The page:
It is recommended to purchase hardware with multiple hot-swappable redundant power supplies, and make sure that the power source is on a generator, has a backup, and/or is phase correctly so you can survive a power lose entirely. Enterprise UPS systems, backup generators and so on can be used to provide alternate and redundant power solutions when needed.
Multiple Ethernet ports
In the next figure each server has two Ethernet interfaces. In this example, one interface is connected to one of the switches and the other interface is connected to the other. If one interface fails, the computer is still connected to the network.
In a redundant mesh topology network devices are connected with many redundant interconnections between network nodes. In a true mesh topology every node has a connection to every other node in the network and the level of redundancy can be measured by network connectivity. Redundant network topologies are designed to ensure that networks continue to function in the presence of single points of failure. Reliability is increased by redundancy.
On a redundantly connected network if a router were to fail connectivity would be preserved by routing traffic through a redundant connection. Furthermore, each router should have two or more points, or 'legs', with which to keep redundancy. The next figure shows the layout of an extremely common design; branch offices need to connect to a headquarters site where centralized resources are located such as financial applications, enterprise resource planning (ERP) software, databases, file server data and so on.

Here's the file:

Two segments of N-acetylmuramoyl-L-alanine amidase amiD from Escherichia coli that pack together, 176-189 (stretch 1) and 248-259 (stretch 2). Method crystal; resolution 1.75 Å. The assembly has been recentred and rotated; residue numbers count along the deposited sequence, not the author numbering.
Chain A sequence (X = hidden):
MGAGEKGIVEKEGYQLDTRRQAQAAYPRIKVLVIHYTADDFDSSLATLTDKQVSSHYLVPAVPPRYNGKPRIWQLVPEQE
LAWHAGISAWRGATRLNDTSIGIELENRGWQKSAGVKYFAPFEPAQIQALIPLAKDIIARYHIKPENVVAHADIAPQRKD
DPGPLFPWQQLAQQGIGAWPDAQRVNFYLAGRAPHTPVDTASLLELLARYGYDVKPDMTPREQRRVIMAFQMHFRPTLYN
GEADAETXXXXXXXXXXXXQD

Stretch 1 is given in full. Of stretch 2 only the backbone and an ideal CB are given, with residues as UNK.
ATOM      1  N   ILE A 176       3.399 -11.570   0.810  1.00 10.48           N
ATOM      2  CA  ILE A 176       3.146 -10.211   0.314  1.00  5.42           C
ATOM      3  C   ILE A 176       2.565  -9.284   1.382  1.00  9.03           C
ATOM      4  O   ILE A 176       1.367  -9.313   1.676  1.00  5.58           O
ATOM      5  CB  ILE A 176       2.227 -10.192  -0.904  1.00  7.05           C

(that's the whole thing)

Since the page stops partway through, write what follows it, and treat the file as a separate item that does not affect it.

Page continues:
Commonly, the router is the networks default gateway, where all packets are sent that are not found locally. The router needs to make a routing decision and since the main link is up, decides to send via that connection. When the main link drops, commonly the alternate link is used if set up correctly. This provides your remote site with a new path to reach the resources needed to continue operations.
The core or backbone of a network usually handles the most traffic so, if it goes down, it will likely affect the most users. If your redundant core router or switch equipment is connected and ready to kick in automatically when a problem occurs, you can reduce an outage from hours of manual labor to an automated process that takes just a few seconds. This is called High Availability, where identical core routers must be ready to take over should the primary fail.
This means that the next layer, the aggregator switches, has to have a connection to each router, which also provides some redundancy for the links themselves and this lets you put each core router in different geographic locations.
Next figure shows a more common solution for a large company.
Here you have multiple branch offices connecting to a central location. Redundant links provide an alternate solution to main link failure on your WAN and provide remote sites access to core resources.